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Miami Man Sentenced For Running Ponzi Scheme

Preyed on clients, including parents of teen murdered in school
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Juan Carlos Rodriguez (R) was sentenced to 7 years in prison for running a Ponzi scheme. (CBS4)

Juan Carlos Rodriguez (R) was sentenced to 7 years in prison for running a Ponzi scheme. (CBS4)

Carey-Codd-600x450 Carey Codd
Carey Codd is a General Assignment Reporter for CBS4 News and jo...
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South Florida Crime

FORT LAUDERDALE (CBS4) – A federal court judge in Broward County sentenced Miami accountant Juan Carlos Rodriguez to 7 years in prison on Friday for running a Ponzi scheme that bilked nearly $2 million dollars from dozens of victims.

Two of the victims were Jorge and Maria Gough. The Gough’s son, Jaime, was murdered in 2004 at Southwood Middle School. The couple received a settlement of $1.7 million dollars and invested $100,000 with Rodriguez.

The Gough’s say Rodriguez stole more than half of it.

“He knew all that we went through,” Jorge Gough told CBS4’s Carey Codd. “This money we gained from the death of our son. And he would look right in my eyes and say, ‘This is a good investment’ and he took my money.”

Rodriguez plead guilty to wire fraud and uttered only a “no comment” when asked by CBS 4 News if he had anything to say to the Gough’s or his other victims.

Inside the courtroom, Rodriguez listened as more than half a dozen of his victims told the judge of their interaction with Rodriguez.

Rodriguez addressed the court and took responsibility for what he did.

“I was responsible for destroying the lives of the innocent victims,” Rodriguez told the judge. “I ran into problems in 2008 and 2009 and I should have stopped. My pride and ambition didn’t let me quit.”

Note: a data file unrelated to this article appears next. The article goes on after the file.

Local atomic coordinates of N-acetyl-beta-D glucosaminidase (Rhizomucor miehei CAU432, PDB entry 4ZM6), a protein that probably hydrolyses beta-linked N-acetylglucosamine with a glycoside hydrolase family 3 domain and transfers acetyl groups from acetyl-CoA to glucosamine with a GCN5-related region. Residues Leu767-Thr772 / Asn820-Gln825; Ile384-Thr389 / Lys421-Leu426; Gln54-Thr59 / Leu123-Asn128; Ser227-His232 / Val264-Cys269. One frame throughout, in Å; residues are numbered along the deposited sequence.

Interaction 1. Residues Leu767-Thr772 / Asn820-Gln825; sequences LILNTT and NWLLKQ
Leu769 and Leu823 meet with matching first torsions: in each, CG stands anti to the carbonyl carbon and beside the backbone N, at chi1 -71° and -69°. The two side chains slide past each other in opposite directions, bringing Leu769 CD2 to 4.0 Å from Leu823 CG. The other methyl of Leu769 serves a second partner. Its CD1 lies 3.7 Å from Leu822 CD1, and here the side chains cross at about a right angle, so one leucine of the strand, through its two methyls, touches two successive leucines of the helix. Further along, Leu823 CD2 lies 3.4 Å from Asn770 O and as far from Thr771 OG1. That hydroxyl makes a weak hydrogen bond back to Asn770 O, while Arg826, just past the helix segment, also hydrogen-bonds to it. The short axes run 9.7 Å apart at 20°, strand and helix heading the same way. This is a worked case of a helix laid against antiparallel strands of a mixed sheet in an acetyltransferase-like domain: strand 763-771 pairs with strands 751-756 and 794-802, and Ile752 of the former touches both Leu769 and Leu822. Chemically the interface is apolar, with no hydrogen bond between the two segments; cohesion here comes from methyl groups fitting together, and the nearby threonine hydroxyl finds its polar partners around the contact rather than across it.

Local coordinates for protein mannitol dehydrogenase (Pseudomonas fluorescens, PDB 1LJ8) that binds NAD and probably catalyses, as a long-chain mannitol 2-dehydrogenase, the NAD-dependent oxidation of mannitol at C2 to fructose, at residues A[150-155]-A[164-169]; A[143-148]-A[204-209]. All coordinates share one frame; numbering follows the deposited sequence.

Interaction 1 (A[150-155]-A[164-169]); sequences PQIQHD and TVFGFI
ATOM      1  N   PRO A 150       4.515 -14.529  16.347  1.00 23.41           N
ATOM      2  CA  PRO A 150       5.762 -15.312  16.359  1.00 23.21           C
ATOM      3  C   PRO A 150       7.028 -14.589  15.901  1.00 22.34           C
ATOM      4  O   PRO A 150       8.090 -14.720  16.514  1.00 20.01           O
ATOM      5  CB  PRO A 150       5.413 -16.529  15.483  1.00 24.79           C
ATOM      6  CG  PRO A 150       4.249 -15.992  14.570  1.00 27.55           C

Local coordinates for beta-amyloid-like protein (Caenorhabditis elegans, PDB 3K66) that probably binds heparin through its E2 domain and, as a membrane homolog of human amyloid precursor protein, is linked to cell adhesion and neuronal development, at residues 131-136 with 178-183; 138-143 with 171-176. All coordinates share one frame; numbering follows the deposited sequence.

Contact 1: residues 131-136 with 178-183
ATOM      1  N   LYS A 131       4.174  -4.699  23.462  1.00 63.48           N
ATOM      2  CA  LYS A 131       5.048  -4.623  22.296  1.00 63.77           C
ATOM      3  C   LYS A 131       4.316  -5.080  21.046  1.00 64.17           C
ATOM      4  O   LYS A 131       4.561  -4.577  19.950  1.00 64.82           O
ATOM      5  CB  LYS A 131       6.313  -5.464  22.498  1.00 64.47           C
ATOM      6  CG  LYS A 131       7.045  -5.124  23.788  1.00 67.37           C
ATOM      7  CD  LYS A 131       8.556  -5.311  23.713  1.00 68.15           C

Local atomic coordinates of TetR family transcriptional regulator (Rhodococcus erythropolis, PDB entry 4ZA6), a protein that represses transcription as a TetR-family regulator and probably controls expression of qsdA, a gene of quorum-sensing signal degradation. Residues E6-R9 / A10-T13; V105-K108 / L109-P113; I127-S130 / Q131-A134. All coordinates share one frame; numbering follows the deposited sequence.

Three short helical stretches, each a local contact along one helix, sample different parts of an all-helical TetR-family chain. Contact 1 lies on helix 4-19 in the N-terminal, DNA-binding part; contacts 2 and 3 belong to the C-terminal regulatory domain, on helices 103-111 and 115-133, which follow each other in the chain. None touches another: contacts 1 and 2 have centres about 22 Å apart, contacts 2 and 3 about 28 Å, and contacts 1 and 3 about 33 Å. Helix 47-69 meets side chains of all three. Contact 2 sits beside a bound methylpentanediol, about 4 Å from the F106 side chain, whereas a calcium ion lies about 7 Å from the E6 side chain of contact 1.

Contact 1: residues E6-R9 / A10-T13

But prosecutor Robert Luck said it wasn’t pride that fueled Rodriguez. Luck said it was greed.

Luck said Rodriguez used his victims money to pay for cars, house payments, credit card bills, groceries and private school for his kids.

Judge William Dimitrouleas said he did not think that Rodriguez “started out as a Ponzi schemer” however the judge ruled Rodriguez deserved a sentence greater than the sentencing guidelines, sending Rodriguez to prison for 7 years.

Rodriguez was also ordered to pay more than one million dollars in restitution.

Rodriguez’s attorney, Lane Abraham, suggested that Rodriguez could continue making small restitution payments to his victims if he was allowed to remain out of prison and work.

However, prosecutor Luck said the victims will likely only receive pennies on the dollar for the amounts they lost.

“It is comical to suggest that these people will be made whole,” Luck said.

Victim Shari Carlquist said she lost $15,000 to Rodriguez.

“I think it’s time that we say this is not ok,” Carlquist said. “You lie, you cheat, you steal, you’re going to jail. There’s consequences for that. It’s not acceptable.

The Gough’s feel hurt as well. They say they knew Rodriguez for 15 years and will once again lean on each other in a time of pain.

“Even though we lost money but we lost a friend too,” Maria Gough said.

Jorge Gough said he and his wife will overcome this together.

“We cried together and said how could someone without a heart do something like this to us,” Jorge Gough said.

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